5. Grace Livingston Hill’s “Emancipation of Aunt Crete” and “Cloudy Jewel” are pretty close-ish. Actually, a lot of her books (and her aunt’s, Isabella Alden, focus on characters remaking themselves– but they also tend to end up with marriage, and are centered around finding Jesus.

    • I’ve actually only read one of her books, and it wasn’t a super religious one, but I have a copy of Cloudy Jewel somewhere and I’ve been meaning to read it for a while.

      • I’m currently re-reading Alden’s A Daily Rate, where the heroine & her aunt re-make a gross boarding house. Very strong focus in her books on living situations. Not surprising, given the time period.

        • That sounds right up my alley, but I don’t see it online. I’ll keep an eye out for it.

          • A Daily Rate is by Grace Livingston Hill and you can find it for 99 cents at Amazon. It’s one of my favorites!

            • Cool, I will download it.

          • Something to note about both women’s books– some of them feel reallllly rushed (Alden actually calls herself out sometimes) towards the end. “Wise and Otherwise” glosses over one of the best sub-plots ever, where our primary heroine (and there are a few) goes “undercover” as a cook in a small household. (It and the prequel, “The King’s Daughter” are both online. “King’s Daughter” focuses on a young woman who voluntarily leaves her wealthy aunt & uncle’s home to move back in with her dad… who runs a saloon. Dell, our heroine, is kind of awesome.)

            Why? Because she wants to find out why the hell going to work as a secretary / factory girl / shopgirl is considered okay for someone of her social standing, but going into service is considered to be beneath her. (If she’d read Lethbridge’s “Servants”, she’d’ve loved it, I think.)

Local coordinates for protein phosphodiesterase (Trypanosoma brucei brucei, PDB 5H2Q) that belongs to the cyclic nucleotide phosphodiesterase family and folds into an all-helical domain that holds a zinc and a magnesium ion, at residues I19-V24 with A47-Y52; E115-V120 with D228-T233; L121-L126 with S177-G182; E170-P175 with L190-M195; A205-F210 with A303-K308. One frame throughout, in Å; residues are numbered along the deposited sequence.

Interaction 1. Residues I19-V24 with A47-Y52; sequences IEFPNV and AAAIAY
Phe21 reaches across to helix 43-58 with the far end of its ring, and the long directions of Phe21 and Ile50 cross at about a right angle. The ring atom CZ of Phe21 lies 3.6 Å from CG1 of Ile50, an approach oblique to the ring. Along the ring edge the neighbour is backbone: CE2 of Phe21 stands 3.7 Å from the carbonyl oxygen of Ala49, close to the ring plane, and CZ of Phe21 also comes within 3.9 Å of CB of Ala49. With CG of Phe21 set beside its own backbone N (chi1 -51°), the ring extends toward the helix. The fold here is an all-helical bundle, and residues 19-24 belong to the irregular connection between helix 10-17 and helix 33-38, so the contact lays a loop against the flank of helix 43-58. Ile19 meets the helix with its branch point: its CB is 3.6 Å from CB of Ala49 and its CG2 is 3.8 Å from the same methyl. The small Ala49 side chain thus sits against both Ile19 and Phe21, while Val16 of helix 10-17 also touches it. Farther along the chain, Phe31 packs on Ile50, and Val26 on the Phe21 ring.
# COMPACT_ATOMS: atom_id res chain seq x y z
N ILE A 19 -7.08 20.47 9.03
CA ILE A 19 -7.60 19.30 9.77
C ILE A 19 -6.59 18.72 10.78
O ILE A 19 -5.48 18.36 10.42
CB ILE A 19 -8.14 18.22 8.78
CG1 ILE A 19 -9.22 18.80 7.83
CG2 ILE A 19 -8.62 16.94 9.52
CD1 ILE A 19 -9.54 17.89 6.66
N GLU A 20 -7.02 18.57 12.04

And she finds out why, too, but we only get one or two scenes, when it really would have made a book by itself and I’ll stop rambling now.

            • Thanks for the info, Nell. This is like having a whole new set of GLH books!

              • Hope you enjoy them! (I’m biased, but I do feel like Alden is the better writer– when she puts effort into it.)

            • Those sound really interesting, and I absolutely hear you on the wanting to stretch out the heroine-gets-a-job bits. Have you read anything by Mrs. George de Horne Vaizey? Are their books rushed like hers are?

              • I reallly need to read dHV– she’s on my list. And some of Hill & Alden’s books start out pretty slow, then sort of squash things together in the last 3-5 chapters. Interestingly, the they-got-married parts often get the least space!

                • If you’re looking for a Mrs. GdHV book to start with, Lady of the Basement Flat is probably a good one.

                  I’ve now got one and a half of Hill’s books under my belt, so it’s probably too early to judge, but do you think the problem might be that she doesn’t know how to make things happen gradually?

  6. I think what I need to do, is do a little actual reading on the writers! Sometimes, their books feel like serials– as if their editors finally said, “Okay, you need to wrap this up in the next month” or something.

    • Is this Isabella Alden the same one who wrote as Pansy?

      • Yeah, Pansy was her pen name (again, not sure why). Reading up on this stuff really should be my next major priority.